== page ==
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International Monetary Fund. European Dept.
This 2014 Article IV Consultation highlights that in 2013, Estonia’s recovery from the crisis continued but at a slower pace. Real GDP growth was 0.8 percent, with private consumption providing the main support, although net exports made a negative contribution. Inflation declined to about 3½ percent, but stayed above the euro average. Public finances remained strong, with a fiscal deficit of 0.2 percent of GDP and a gross public debt of 10 percent of GDP. Real GDP growth is projected at 2.4 percent in 2014, rising toward expected potential growth of 3 to 3.5 percent in the medium term.
International Monetary Fund. European Dept.
This 2013 Article IV Consultation highlights that Iceland’s economy is on a path to recovery, but legacy vulnerabilities are weighing on growth. GDP growth—which reached 2.9 percent in 2011—slowed to 1.6 percent in 2012 amid private sector deleveraging and weak external demand. Unemployment has continued to decline however, standing at 5.1 percent in May, down from a peak of 9.2 percent in September 2010. Inflation has come down to 3.3 percent in June from a peak of 18.6 in January 2009, but remains above the central bank’s target of 2½ percent. The outlook is for modest growth, declining inflation, and improving fiscal and external position.
International Monetary Fund
This paper is one in a series of follow-up papers on The Fund’s Mandate—An Overview and The Fund’s Mandate—The Legal Framework discussed by the Executive Board on February 22, 2010. This paper proposes ideas to modernize the mandate and modalities of surveillance. It addresses how the Fund might increase the value of its surveillance by considering both the substance of surveillance (what it should do) and its modalities (how to do it). The main ideas focus on how the Fund can do more—and more sharply defined—multilateral surveillance, generate greater value and traction from bilateral surveillance, and integrate the two better. Options to buttress multilateral surveillance include doing more analysis of outward spillovers, holding multilateral consultations as needed on special topics to foster collaboration and collective action, and strengthening financial sector surveillance by mapping interconnectedness across borders and sectors and the transmission channels of macro-financial instability. The adoption of Multilateral Surveillance Decision could help support these ideas. Options to increase the value and traction of bilateral surveillance include promoting better cross-country understanding, with more thematic multi-country reports, producing more timely and topical reports, and increasing outreach and engagement with stakeholders.
Gösta Ljungman
This paper looks at the factors that have to be considered when designing an aggregate expenditure ceiling. It is argued that expenditure ceilings are effective in promoting fiscal discipline and sustainability, but that a number of trade-offs have to be made when setting up a fiscal framework that will survive in a politically charged environment. The paper illustrates the discussion with a case study of medium-term aggregate expenditure ceilings in three countries: Finland, the Netherlands and Sweden.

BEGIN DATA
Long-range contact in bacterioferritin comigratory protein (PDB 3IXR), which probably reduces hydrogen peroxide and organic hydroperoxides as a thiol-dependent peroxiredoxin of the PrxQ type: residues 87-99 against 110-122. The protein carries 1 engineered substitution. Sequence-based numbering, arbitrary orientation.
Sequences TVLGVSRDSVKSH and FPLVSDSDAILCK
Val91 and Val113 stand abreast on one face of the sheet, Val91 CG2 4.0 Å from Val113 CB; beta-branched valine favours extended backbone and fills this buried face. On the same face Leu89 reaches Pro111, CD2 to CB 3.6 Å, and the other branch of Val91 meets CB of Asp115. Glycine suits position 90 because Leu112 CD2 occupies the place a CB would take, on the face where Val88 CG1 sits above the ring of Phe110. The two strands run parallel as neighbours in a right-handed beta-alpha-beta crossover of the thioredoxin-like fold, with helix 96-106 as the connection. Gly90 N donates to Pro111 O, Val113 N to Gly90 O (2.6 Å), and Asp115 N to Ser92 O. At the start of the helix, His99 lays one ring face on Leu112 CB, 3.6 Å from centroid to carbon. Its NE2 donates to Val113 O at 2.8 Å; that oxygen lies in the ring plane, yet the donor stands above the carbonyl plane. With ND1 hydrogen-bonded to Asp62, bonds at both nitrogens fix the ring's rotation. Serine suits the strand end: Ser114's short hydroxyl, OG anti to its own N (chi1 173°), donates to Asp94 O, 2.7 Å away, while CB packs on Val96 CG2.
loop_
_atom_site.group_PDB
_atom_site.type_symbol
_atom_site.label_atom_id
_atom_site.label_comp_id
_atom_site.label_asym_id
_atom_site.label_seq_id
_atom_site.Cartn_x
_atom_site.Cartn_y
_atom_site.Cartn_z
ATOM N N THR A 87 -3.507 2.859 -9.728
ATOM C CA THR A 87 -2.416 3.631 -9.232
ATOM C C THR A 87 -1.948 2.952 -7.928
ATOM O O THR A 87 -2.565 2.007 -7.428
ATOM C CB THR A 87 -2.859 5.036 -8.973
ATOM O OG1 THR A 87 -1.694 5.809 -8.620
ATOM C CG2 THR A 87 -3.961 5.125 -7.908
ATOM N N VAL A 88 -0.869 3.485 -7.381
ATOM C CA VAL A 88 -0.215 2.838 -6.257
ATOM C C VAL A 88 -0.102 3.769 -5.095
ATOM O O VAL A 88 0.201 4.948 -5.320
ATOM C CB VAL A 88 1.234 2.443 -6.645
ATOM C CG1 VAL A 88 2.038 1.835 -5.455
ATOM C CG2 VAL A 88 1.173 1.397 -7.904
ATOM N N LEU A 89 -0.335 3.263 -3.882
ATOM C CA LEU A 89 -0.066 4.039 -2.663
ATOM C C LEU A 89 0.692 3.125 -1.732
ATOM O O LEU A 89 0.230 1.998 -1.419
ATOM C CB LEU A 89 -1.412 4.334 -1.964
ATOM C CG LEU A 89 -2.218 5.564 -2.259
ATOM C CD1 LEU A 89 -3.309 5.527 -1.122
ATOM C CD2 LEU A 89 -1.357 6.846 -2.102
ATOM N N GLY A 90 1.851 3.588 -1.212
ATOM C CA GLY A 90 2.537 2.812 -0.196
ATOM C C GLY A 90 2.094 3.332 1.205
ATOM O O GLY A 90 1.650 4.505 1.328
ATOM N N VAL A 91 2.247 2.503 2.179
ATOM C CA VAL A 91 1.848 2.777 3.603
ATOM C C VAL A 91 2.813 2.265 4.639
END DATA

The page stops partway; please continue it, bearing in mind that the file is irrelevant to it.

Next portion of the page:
International Monetary Fund
This Selected Issues paper analyzes whether cyclical factors, including the large real exchange rate appreciation in recent years in New Zealand, can account for the rapidity of the recent rise in import penetration, or whether more lasting structural changes, such as the effects of globalization, may have played a role. The paper also looks at New Zealand’s vulnerabilities from two angles. It evaluates the external position of the country, and then assesses the health and soundness of various sectors of the economy by looking at their balance sheets and the key vulnerability indicators.
International Monetary Fund
In recent years, the IMF has released a growing number of reports and other documents covering economic and financial developments and trends in member countries. Each report, prepared by a staff team after discussions with government officials, is published at the option of the member country.
International Monetary Fund

Abstract

This book is intended to provide the user of debt statistics with a comparative description fo the statistics collected by the Bank for International Settlements, the International Monetary Fund, the Organization for Economic Cooperation and Development, and the World Bank. It discusses how these statistics are gathered, why they take the form they do, and how they relate to each other.

International Monetary Fund

Abstract

The first consideration in formulating a definition of countries’ external debt is that it should respect the requirements of a wide range of users. Major users include: banks and export credit guarantee agencies for their work on risk analysis; officials involved in international financial co-operation, especially those concerned with the negotiation of debt agreements; and economic analysts in general. These and other potential users must find statistics derived from the definition relevant and realistic.

International Monetary Fund

Abstract

The core definition represents an agreed view of the essential elements in the definition of external debt. Especially in the case of systems focusing on a particular sector, it provides criteria for the inclusion or exclusion of various types of financial instrument. It also provides a yardstick facilitating comparison of the practices of individual organisations.

International Monetary Fund

Abstract

While the establishment of the core definition of external debt and the improvement in the quality of published data represent substantial achievements, much remains to be done in refining concepts, achieving greater concordance among the reporting systems and improving the reliability of the data collected and published.